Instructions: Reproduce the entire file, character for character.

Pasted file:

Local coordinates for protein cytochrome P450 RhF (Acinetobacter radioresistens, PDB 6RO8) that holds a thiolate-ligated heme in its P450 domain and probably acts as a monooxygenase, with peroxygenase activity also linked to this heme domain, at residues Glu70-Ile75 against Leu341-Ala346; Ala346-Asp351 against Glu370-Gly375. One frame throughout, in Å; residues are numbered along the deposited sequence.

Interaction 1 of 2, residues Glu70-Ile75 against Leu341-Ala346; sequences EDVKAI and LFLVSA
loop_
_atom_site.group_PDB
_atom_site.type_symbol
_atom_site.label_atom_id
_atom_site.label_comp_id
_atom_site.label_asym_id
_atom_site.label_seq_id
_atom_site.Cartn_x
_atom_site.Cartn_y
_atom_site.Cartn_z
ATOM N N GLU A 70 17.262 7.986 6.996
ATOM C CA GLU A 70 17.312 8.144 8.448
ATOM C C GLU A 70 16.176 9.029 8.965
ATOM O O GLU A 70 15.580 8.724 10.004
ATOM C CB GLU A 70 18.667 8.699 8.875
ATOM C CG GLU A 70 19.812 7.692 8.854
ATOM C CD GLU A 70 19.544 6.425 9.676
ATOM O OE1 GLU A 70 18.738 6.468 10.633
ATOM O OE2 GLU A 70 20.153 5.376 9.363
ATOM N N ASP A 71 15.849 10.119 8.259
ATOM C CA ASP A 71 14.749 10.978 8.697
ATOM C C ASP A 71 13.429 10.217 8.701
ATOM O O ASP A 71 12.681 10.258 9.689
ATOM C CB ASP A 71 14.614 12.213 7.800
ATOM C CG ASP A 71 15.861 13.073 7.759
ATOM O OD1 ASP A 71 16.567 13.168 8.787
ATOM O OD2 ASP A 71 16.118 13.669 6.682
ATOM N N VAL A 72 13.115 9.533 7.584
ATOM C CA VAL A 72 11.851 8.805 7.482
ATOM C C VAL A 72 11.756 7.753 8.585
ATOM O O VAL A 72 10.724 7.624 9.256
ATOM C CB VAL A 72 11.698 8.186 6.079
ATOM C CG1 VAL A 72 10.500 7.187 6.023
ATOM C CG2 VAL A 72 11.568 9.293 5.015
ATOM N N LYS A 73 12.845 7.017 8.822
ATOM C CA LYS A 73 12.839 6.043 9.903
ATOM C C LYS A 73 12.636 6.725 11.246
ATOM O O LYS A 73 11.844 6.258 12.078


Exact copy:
Local coordinates for protein cytochrome P450 RhF (Acinetobacter radioresistens, PDB 6RO8) that holds a thiolate-ligated heme in its P450 domain and probably acts as a monooxygenase, with peroxygenase activity also linked to this heme domain, at residues Glu70-Ile75 against Leu341-Ala346; Ala346-Asp351 against Glu370-Gly375. One frame throughout, in Å; residues are numbered along the deposited sequence.

Interaction 1 of 2, residues Glu70-Ile75 against Leu341-Ala346; sequences EDVKAI and LFLVSA
loop_
_atom_site.group_PDB
_atom_site.type_symbol
_atom_site.label_atom_id
_atom_site.label_comp_id
_atom_site.label_asym_id
_atom_site.label_seq_id
_atom_site.Cartn_x
_atom_site.Cartn_y
_atom_site.Cartn_z
ATOM N N GLU A 70 17.262 7.986 6.996
ATOM C CA GLU A 70 17.312 8.144 8.448
ATOM C C GLU A 70 16.176 9.029 8.965
ATOM O O GLU A 70 15.580 8.724 10.004
ATOM C CB GLU A 70 18.667 8.699 8.875
ATOM C CG GLU A 70 19.812 7.692 8.854
ATOM C CD GLU A 70 19.544 6.425 9.676
ATOM O OE1 GLU A 70 18.738 6.468 10.633
ATOM O OE2 GLU A 70 20.153 5.376 9.363
ATOM N N ASP A 71 15.849 10.119 8.259
ATOM C CA ASP A 71 14.749 10.978 8.697
ATOM C C ASP A 71 13.429 10.217 8.701
ATOM O O ASP A 71 12.681 10.258 9.689
ATOM C CB ASP A 71 14.614 12.213 7.800
ATOM C CG ASP A 71 15.861 13.073 7.759
ATOM O OD1 ASP A 71 16.567 13.168 8.787
ATOM O OD2 ASP A 71 16.118 13.669 6.682
ATOM N N VAL A 72 13.115 9.533 7.584
ATOM C CA VAL A 72 11.851 8.805 7.482
ATOM C C VAL A 72 11.756 7.753 8.585
ATOM O O VAL A 72 10.724 7.624 9.256
ATOM C CB VAL A 72 11.698 8.186 6.079
ATOM C CG1 VAL A 72 10.500 7.187 6.023
ATOM C CG2 VAL A 72 11.568 9.293 5.015
ATOM N N LYS A 73 12.845 7.017 8.822
ATOM C CA LYS A 73 12.839 6.043 9.903
ATOM C C LYS A 73 12.636 6.725 11.246
ATOM O O LYS A 73 11.844 6.258 12.078